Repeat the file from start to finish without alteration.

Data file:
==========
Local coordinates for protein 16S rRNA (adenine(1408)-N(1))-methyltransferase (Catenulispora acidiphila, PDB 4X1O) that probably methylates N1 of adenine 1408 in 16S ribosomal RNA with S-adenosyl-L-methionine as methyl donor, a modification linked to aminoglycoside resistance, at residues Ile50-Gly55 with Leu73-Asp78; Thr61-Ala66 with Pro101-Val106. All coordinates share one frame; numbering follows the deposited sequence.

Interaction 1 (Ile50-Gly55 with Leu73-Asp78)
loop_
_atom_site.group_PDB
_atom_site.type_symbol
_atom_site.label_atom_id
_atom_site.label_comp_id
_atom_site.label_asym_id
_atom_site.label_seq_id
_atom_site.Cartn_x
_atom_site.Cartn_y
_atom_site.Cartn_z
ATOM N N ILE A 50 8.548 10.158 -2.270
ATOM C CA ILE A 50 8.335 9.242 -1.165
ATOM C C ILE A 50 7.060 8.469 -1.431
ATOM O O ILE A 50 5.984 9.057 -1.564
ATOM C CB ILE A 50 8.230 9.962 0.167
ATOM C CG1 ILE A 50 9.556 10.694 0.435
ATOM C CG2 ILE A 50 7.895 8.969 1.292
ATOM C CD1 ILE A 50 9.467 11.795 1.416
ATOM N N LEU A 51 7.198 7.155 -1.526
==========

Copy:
Local coordinates for protein 16S rRNA (adenine(1408)-N(1))-methyltransferase (Catenulispora acidiphila, PDB 4X1O) that probably methylates N1 of adenine 1408 in 16S ribosomal RNA with S-adenosyl-L-methionine as methyl donor, a modification linked to aminoglycoside resistance, at residues Ile50-Gly55 with Leu73-Asp78; Thr61-Ala66 with Pro101-Val106. All coordinates share one frame; numbering follows the deposited sequence.

Interaction 1 (Ile50-Gly55 with Leu73-Asp78)
loop_
_atom_site.group_PDB
_atom_site.type_symbol
_atom_site.label_atom_id
_atom_site.label_comp_id
_atom_site.label_asym_id
_atom_site.label_seq_id
_atom_site.Cartn_x
_atom_site.Cartn_y
_atom_site.Cartn_z
ATOM N N ILE A 50 8.548 10.158 -2.270
ATOM C CA ILE A 50 8.335 9.242 -1.165
ATOM C C ILE A 50 7.060 8.469 -1.431
ATOM O O ILE A 50 5.984 9.057 -1.564
ATOM C CB ILE A 50 8.230 9.962 0.167
ATOM C CG1 ILE A 50 9.556 10.694 0.435
ATOM C CG2 ILE A 50 7.895 8.969 1.292
ATOM C CD1 ILE A 50 9.467 11.795 1.416
ATOM N N LEU A 51 7.198 7.155 -1.526